“Mindful Aging: Embracing Your Life after 50 to Find Fulfillment, Purpose, and Joy”
By Andrea Brandt, PhD, MFT. Seniors are encouraged to throw out stereotypes and make the most of their lives.
Aging is inevitable. “How we age is largely up to us,” writes psychologist and author Dr. Andrea Brandt in “Mindful Aging: Embracing Your Life after 50 to Find Fulfillment, Purpose, and Joy” (PESI Publishing).
A fascinating and thought-provoking read, “Mindful Aging” had me hooked early on when the author writes: “There is no magical age at which we need to abandon our dreams and surrender our possibilities.”
She strives to help readers rethink aging, get in touch with their desires, and embrace the last leg of their life’s journey.
“To remain our healthiest and most vibrant physically, emotionally, cogitatively, we must continue to learn and do new things—to keep stepping into the territory of the new and unknown,” she writes. “When we have a purpose, we don’t let the unimportant things get to us. Our focus is on something higher and more meaningful.”
The book encourages readers to raise the bar of our expectations.
“Architect Frank Lloyd Wright was his most prolific between ages 60 and 90. It’s never too late to move to a more positive direction,” she writes.
However, Andrea notes many people only make a life change following a cancer diagnosis, heart disease, diabetes, or arthritis.
“You don’t need to go through a health crisis or the loss of a loved one to learn this lesson,” she says. “If there is something you always wanted to do, why wait?”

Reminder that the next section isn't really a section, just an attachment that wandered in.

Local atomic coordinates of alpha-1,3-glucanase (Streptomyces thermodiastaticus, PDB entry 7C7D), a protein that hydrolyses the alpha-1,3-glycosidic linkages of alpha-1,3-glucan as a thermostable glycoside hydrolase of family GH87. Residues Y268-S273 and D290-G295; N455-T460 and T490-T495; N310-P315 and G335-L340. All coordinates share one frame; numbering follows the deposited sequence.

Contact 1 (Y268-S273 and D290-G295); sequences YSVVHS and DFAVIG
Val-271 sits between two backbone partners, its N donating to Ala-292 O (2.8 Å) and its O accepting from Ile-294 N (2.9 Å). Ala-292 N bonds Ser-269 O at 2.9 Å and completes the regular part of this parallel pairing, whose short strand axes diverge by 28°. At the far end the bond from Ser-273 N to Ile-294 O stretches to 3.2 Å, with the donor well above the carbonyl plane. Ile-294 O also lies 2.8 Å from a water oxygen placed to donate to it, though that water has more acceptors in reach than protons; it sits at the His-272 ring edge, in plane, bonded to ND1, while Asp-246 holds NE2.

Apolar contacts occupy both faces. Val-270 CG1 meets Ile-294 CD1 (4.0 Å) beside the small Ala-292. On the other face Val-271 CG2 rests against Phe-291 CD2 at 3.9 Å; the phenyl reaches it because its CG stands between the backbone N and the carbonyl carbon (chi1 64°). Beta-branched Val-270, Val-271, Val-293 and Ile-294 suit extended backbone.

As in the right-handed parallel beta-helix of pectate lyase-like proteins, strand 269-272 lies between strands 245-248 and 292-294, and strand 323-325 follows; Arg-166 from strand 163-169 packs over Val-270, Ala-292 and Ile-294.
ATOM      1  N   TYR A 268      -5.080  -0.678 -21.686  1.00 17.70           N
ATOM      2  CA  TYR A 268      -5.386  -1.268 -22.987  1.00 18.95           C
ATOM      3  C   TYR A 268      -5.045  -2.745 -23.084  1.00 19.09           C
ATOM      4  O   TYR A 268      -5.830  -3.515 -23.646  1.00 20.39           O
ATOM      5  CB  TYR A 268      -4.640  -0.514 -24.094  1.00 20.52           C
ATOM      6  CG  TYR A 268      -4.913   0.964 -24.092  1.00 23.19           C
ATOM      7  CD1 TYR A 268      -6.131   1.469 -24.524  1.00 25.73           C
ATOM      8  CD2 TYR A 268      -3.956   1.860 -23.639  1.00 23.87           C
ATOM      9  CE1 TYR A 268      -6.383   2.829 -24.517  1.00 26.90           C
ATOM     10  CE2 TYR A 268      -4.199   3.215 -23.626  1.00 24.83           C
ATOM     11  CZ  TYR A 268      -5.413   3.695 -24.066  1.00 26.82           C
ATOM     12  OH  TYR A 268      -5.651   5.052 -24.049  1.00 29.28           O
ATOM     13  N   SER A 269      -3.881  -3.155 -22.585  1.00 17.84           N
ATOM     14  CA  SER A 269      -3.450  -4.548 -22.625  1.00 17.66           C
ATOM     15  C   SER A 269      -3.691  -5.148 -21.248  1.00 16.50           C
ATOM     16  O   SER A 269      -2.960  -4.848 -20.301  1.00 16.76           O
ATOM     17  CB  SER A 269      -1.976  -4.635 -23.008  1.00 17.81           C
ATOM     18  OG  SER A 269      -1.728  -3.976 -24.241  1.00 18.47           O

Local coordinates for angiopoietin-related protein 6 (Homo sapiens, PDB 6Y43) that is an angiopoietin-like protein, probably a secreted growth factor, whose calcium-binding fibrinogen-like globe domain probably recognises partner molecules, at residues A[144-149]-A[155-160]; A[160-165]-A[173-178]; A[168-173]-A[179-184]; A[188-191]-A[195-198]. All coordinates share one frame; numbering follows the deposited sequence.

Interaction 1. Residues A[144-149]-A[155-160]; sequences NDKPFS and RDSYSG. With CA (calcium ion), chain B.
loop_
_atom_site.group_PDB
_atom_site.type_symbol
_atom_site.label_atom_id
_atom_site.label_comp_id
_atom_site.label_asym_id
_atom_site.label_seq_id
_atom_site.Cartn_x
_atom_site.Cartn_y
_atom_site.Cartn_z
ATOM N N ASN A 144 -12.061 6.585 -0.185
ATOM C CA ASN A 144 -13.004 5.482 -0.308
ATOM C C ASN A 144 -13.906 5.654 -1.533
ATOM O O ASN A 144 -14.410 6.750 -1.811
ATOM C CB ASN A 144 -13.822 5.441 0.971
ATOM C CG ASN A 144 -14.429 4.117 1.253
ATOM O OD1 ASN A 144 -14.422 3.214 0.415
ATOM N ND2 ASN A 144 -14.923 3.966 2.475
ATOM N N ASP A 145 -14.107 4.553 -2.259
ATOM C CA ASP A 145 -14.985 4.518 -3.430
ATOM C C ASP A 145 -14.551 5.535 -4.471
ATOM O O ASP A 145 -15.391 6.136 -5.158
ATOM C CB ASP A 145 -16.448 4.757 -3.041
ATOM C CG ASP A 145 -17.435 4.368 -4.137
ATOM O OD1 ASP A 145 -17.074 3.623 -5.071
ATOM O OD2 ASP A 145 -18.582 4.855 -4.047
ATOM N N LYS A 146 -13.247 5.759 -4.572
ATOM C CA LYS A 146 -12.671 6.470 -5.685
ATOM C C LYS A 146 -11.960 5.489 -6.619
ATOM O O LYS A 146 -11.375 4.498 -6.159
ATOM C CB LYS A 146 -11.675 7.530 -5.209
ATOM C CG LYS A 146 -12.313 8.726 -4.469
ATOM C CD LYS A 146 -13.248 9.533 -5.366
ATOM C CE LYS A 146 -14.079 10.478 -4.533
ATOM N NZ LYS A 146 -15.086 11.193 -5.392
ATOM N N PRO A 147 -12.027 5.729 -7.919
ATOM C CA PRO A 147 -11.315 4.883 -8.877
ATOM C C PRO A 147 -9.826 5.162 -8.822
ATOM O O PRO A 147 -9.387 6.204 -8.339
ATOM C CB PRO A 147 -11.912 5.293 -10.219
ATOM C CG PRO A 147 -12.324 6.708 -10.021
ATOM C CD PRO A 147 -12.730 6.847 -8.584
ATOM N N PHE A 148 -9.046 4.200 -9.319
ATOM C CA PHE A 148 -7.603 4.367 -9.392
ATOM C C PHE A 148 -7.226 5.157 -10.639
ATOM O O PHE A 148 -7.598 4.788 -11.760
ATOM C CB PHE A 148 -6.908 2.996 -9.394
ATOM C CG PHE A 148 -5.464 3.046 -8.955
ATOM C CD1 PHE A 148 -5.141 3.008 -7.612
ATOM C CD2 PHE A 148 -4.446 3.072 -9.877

Life doesn’t just happen, the author notes.
“Our own choices and actions affect what we experience. It serves no purpose to beat us up over past choices and consequences they caused,” Andrea says. “We are much stronger when working to create the positive than working to avoid or fix the negative.”
Instead of the fear of dying, she encourages seniors to focus on the joy of living, and “to make gratitude your foremost attitude.”
Research, she says, shows those who keep a gratitude journal, where they record things they feel grateful for, “enjoyed better physical health, were more optimistic, exercised more regularly, and described themselves as happier than a control group who didn’t keep journals.”
Throughout the book, Andrea provides a series of mental exercises for readers to practice—all aimed toward generating more joy and fulfillment in life after 50.